The Horse and the Dog

DOG and a Horse, which served the same peasant, began to discuss each other's merits, one day.

"How grand we are, to be sure!" says Barbos. "I shouldn't be sorry if they were to turn you out of the farmyard. A noble service, indeed, to plough or to draw a cart! And I've never heard of any other proof of your merit. How can you possibly compare yourself with me? I rest neither by day nor by night. In the daytime I watch the cattle in the meadows; by night I guard the house."

"Quite true," replied the Horse. "What you say is perfectly correct. Only remember that, if it weren't for my ploughing, you wouldn't have anything at all to guard here."
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"N T EIGHBOUR, light of my eyes! do eat a little more."

-i- ^ "Dear neighbour, I am full to the throat.'

"No matter; just a little plateful. Believe me, the soup is cooked gloriously."

"But I've had three platefuls already."

"Well, what does that matter? If you like it and it does you good, why not eat it all up? What a soup it is! How rich! It looks as if it had been sprinkled over with amber. Here is bream; there is a lump of sterlet. Take a little more, dear, kind friend. Just another spoonful! Wife, come and intreat him."

Thus does Demian feast his neighbour Phocas, not giving him a moment's breathing-time. Phocas feels the moisture trickling down his forehead; still he takes one more plateful, attacks it with all the strength he has left, and somehow manages to swallow the whole of it.

"That's the sort of friend I like !" cries Demian. "I can't bear people who require pressing. But now, dear friend, take just one little plateful more!"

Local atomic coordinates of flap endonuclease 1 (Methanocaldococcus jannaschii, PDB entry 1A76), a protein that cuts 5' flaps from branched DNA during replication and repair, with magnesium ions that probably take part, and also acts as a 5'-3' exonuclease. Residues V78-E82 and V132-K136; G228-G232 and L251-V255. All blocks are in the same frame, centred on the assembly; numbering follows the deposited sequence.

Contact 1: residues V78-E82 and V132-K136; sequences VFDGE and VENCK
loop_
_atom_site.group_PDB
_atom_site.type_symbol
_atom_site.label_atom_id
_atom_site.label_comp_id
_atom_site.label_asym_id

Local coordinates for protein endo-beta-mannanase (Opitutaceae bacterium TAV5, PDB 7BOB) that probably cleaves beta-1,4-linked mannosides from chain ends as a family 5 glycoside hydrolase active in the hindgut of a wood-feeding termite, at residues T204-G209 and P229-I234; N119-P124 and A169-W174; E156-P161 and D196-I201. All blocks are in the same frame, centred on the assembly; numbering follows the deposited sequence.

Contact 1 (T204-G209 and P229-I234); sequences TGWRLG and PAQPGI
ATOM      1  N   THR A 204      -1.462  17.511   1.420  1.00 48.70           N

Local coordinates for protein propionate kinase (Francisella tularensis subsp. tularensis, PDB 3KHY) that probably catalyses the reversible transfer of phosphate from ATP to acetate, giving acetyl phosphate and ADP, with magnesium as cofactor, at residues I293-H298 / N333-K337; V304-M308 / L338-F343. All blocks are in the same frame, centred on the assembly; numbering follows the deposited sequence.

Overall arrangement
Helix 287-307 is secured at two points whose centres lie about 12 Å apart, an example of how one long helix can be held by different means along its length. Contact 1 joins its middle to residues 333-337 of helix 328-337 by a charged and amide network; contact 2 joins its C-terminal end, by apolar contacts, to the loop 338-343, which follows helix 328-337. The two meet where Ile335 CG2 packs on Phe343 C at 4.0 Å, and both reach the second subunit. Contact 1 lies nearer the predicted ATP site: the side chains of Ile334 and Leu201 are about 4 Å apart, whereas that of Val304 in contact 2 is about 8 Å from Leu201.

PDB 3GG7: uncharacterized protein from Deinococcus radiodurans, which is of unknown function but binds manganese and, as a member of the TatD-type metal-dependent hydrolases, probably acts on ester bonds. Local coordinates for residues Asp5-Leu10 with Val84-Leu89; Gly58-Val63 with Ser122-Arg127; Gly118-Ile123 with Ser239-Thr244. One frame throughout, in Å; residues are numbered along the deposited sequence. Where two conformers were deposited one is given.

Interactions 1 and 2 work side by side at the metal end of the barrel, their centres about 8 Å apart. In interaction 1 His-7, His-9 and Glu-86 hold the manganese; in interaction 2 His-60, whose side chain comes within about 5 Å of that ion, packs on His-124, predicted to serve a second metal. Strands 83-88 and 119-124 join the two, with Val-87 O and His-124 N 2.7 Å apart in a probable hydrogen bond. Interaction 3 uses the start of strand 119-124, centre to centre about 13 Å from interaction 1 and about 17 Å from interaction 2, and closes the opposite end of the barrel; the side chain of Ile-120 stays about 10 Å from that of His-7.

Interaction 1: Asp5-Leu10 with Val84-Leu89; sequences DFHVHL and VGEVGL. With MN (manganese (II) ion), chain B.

But, on hearing this, our poor Phocas, much as he liked fish soup, catching hold of his cap and sash, runs away home without looking behind him. Nor from that day to this has he crossed Demian's threshold.

THE Sheep could not live in peace on account of the Wolves, and the evil increased to such a pitch, that at last the rulers of the beasts had to take vigorous steps towards interfering and saving the victims. With that intent a council was summoned. The majority of its members, it is true, were Wolves; but then all Wolves are not badly spoken of. There have been Wolves known, and that often (such instances are never forgotten), to have walked past a flock quite peacefully—when completely gorged. So why should not Wolves have seats in the council? Although it was necessary to protect the Sheep, yet there was no reason for utterly suppressing the Wolves.

Well, the meeting took place in the thick wood. They pondered, considered, harangued, and at last framed a decree. Here you have it, word for word :—" As soon as a Wolf shall have disturbed a flock, and shall have begun to worry a Sheep, then the Sheep shall be allowed, without respect to persons, to seize it by the scruf of the neck, to carry it into the nearest thicket or wood, and there to bring it before the court."